NEW YORK (Reuters Health, by Will Boggs, MD) Mar 04 - When celiac disease is diagnosed in adulthood, mucosal damage might never completely resolve, even on a gluten-free diet, according to a February 9th online report in The American Journal of Gastroenterology.
“Celiac disease is a serious inflammatory condition that does not always heal,” senior Dr. Joseph A. Murray from Mayo Clinic College of Medicine, Rochester, Minnesota told Reuters Health by email.
Dr. Murray and his colleagues analyzed mucosal recovery and all-cause mortality in 241 adults who had diagnostic and follow-up biopsies. All of the diagnostic biopsies showed some degree of intestinal villous atrophy, and nearly half the patients had total villous atrophy. The median age at diagnosis was 47 years, and all had been following - or attempting to follow—a gluten-free diet since learning of their celiac disease.
Out of 165 patients with first follow-up biopsies within two years of diagnosis, only 58 (35%) had mucosal recovery. Thirty-eight additional patients (23%) eventually did have mucosal healing, as confirmed by later biopsies.
For the entire cohort, the actuarial rate of intestinal healing at two years was 34%. At 5 years, 66% of patients had mucosal recovery. The median time to confirmed recovery was approximately 3.8 years.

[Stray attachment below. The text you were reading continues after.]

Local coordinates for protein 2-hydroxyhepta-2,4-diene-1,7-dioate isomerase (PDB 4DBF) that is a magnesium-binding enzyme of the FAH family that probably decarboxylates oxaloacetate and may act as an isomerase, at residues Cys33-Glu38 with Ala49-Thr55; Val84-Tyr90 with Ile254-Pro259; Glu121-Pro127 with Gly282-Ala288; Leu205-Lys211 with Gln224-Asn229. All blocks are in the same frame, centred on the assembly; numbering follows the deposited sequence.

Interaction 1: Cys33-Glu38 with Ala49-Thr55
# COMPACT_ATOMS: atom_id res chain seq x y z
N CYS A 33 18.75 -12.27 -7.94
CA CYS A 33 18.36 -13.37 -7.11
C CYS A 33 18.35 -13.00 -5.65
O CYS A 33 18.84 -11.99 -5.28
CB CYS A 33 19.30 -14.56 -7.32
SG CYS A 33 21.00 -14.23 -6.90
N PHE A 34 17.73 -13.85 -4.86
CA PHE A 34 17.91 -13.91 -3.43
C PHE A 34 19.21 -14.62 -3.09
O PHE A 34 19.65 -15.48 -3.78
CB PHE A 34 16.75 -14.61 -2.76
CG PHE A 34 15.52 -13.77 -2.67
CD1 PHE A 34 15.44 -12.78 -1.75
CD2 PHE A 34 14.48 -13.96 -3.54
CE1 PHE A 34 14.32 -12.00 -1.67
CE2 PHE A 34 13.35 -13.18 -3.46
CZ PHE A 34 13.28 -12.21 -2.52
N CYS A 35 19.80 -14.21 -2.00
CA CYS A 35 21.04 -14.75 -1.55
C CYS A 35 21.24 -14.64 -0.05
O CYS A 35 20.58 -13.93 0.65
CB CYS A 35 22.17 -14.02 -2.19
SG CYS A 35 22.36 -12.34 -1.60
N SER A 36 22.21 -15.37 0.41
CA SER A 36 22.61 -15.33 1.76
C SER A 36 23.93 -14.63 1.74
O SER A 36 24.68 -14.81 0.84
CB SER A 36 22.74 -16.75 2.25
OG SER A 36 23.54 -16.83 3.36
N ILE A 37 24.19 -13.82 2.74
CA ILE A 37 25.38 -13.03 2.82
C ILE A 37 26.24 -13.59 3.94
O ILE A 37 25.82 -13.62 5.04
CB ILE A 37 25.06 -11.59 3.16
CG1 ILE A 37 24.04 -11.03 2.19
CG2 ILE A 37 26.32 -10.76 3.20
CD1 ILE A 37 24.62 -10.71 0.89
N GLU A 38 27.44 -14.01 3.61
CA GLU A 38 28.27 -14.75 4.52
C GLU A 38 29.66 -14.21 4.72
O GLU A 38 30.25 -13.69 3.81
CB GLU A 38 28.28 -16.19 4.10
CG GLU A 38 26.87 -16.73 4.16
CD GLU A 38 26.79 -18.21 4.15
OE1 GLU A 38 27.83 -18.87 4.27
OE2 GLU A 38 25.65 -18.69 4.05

Most patients (82%) had at least some clinical response to the gluten-free diet, but clinical response was not related to mucosal recovery on the first follow-up biopsy. Among the 192 patients with a complete or partial clinical response, 119 (62%) had persistent mucosal damage. (A serologic response to the diet was associated with mucosal recovery, however.)
For 236 patients, the researchers had reports from dietitians regarding gluten-free compliance. Rates of good, moderate, and poor compliance were 75%, 20% and 4%, respectively, in patients with intestinal recovery, compared to 61%, 21% and 18%, respectively, in those with persistent damage.
Seventeen patients died during the first ten years of follow-up. Eleven had at least one follow-up biopsy, and all but one still had mucosal damage in the last biopsy before death. Cancer was the most common cause of death in these patients.
The mortality rate was 87% lower with confirmed mucosal recovery versus persistent mucosal damage, although the relationship fell short of statistical significance (P=0.06).
“Systematic follow-up with intestinal biopsies may be advisable in patients diagnosed with celiac disease as adults,” the investigators conclude.
Dr. Murray recommended intestinal biopsy “after one year of gluten-free diet” and, for patients with persistent mucosal damage even on the diet, “close surveillance, follow-up with diet review, and, if symptoms are present, look for refractory change.”
Am J Gastroenterol 2010.
Reuters Health Information © 2010